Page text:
The body-snatching horrified people in Cyprus and came as the island's Greek and Turkish Cypriot leaders are locked in complex reunification talks that have made limited progress.
Police said the tomb raiders struck late Thursday or early Friday. There was no immediate indication of a motive.
Police spokesman Michalis Katsounotos said three people were initially detained for questioning but released without charge. He gave no more details.
President Demetris Christofias, who beat Papadopoulos in March 2008 elections, urged Cypriots "to remain calm in the face of this provocative act."
"This is an unacceptable, unholy, unethical and condemnable act that damages our tradition, our culture and our respect toward the dead," Christofias said.
Papadopoulos is seen by some nationalist Greek Cypriots as a symbol of resistance against peace deals they believe have been weighted against them.
"What happened is macabre and utterly condemnable. I am honestly still trying to comprehend what kind of warped minds could even think of doing such a thing, let alone actually carry it out," said Andros Kyprianou, the head of Cyprus' ruling AKEL party. He urged that those responsible be "caught and made an example of."
Mounds of fresh earth were piled by the fenced-off grave site Friday at the Deftera Village Cemetery as about 80 police and two pathologists combed the area and nearly fields for clues.
The robbers had removed a heavy marble plaque from on top of the grave, police said, digging down to the coffin and taking the body of Papadopoulos, who died of lung cancer on Dec. 12, 2008, at 74.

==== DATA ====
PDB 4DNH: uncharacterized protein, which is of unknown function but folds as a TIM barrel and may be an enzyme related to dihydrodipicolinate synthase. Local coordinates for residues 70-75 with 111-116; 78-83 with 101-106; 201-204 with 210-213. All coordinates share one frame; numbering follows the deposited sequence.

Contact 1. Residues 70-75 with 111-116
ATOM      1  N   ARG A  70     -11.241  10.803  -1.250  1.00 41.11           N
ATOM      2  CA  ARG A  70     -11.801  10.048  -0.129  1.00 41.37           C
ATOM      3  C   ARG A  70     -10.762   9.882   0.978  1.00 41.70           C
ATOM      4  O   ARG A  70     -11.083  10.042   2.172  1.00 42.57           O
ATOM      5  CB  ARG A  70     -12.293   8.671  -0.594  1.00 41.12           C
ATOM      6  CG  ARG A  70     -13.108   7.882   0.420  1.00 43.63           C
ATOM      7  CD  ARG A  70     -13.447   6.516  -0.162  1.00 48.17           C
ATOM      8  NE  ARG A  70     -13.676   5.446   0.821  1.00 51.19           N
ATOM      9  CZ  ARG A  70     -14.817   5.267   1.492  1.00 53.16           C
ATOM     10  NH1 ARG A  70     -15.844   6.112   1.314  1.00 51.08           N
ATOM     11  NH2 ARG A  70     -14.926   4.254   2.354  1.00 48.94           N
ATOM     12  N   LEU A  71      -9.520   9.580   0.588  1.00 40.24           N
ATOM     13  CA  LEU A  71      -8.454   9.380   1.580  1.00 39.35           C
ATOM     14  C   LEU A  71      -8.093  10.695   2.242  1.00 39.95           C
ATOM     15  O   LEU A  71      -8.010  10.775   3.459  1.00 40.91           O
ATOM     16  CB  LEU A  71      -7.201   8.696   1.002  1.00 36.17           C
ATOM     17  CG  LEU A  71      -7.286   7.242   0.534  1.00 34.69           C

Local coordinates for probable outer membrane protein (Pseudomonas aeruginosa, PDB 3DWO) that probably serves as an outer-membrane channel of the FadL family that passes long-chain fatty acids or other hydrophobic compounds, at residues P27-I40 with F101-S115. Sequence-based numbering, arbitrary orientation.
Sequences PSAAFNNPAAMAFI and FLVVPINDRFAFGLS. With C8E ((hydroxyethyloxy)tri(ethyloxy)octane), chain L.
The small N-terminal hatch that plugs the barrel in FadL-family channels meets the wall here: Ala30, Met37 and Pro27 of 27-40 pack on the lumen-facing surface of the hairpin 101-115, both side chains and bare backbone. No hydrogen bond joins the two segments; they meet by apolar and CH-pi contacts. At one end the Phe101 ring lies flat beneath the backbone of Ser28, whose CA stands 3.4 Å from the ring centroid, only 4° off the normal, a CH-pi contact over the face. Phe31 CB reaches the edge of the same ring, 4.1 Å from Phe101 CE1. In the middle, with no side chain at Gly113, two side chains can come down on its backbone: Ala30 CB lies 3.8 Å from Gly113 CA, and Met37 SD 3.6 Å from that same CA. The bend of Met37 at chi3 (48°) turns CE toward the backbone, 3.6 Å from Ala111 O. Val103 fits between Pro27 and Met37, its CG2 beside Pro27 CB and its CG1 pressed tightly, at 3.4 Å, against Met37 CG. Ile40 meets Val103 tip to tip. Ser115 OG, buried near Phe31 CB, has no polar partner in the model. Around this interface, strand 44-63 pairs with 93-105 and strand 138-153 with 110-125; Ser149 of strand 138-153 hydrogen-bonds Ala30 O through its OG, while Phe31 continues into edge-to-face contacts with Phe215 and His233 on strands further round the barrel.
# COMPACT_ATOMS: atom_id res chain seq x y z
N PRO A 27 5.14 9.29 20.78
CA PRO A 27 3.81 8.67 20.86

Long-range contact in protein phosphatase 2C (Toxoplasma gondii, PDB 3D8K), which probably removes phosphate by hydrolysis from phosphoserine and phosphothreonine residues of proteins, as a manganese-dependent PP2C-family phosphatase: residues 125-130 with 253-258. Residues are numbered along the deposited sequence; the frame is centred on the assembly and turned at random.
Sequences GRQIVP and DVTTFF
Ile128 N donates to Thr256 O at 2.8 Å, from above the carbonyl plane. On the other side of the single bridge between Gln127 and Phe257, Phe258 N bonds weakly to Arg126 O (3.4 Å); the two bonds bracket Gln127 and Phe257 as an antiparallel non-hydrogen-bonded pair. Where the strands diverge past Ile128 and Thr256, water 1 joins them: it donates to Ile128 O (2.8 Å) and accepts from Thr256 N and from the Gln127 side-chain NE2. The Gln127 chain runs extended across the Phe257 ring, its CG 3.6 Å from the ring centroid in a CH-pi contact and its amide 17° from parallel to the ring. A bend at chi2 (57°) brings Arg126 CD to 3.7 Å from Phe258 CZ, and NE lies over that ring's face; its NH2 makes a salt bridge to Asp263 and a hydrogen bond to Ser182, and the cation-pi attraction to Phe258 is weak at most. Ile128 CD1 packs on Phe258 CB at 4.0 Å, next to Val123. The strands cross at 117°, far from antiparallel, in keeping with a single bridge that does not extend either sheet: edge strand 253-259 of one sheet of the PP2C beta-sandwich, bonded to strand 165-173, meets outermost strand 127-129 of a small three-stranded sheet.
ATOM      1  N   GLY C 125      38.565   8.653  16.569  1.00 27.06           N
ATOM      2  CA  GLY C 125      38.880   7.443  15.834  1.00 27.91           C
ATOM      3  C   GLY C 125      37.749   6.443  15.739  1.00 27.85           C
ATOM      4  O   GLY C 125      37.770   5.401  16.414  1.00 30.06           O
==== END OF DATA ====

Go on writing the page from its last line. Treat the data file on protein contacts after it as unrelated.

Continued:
A light-grey substance was sprayed across the tombstone in a southwestern suburb of the capital Nicosia, obscuring Papadopoulos' name and date of birth but leaving the tombstone otherwise unharmed. Local media said the substance appeared to be lime, possibly used to erase the robbers' shoe prints.
The violated grave was discovered by one of Papadopoulos' former security guards when he went to make arrangements Friday morning for a ceremony marking the anniversary of the former president's death, police said.
The island was split in 1974 into a Turkish-occupied north and an internationally recognized Greek Cypriot south after Turkey invaded in response to a coup by those wanting to unify the island with Greece.
A British-trained lawyer, Papadopoulos was a guerrilla leader for the Greek Cypriot group EOKA, which waged an anti-colonial campaign. Later, at 26, he served as the youngest cabinet minister in the island's first post-independence government.
In 2004, he urged Greek Cypriots to reject a U.N.-brokered reunification plan, which he vilified as entrenching the island's division rather than ending it. Three-quarters of Cypriots obliged him in an April 2004 referendum. Two-thirds of Turkish Cypriots accepted the plan.
Papadopoulos' family issued a statement saying they were grieved and angered by the "sacrilegious act."
The theft of his remains "cannot in any way bury the policy or erase the political will of Tassos Papadopoulos. Wherever his body may be, his voice will still be heard," the family statement said.
Relatives, former colleagues and politicians visited the desecrated site throughout the day, with Papadopoulos' daughter, Anastasia, taking away a framed photograph of her father that had stood at the grave.
The body snatching was roundly condemned, including by the European Union's Swedish presidency and Greek Prime Minister George Papandreou.
"This is really shocking. I cannot believe that such a thing could happen, especially in Cyprus," said Andros Christou, a nearby resident. "The only thing that I heard last night was rain and thunder."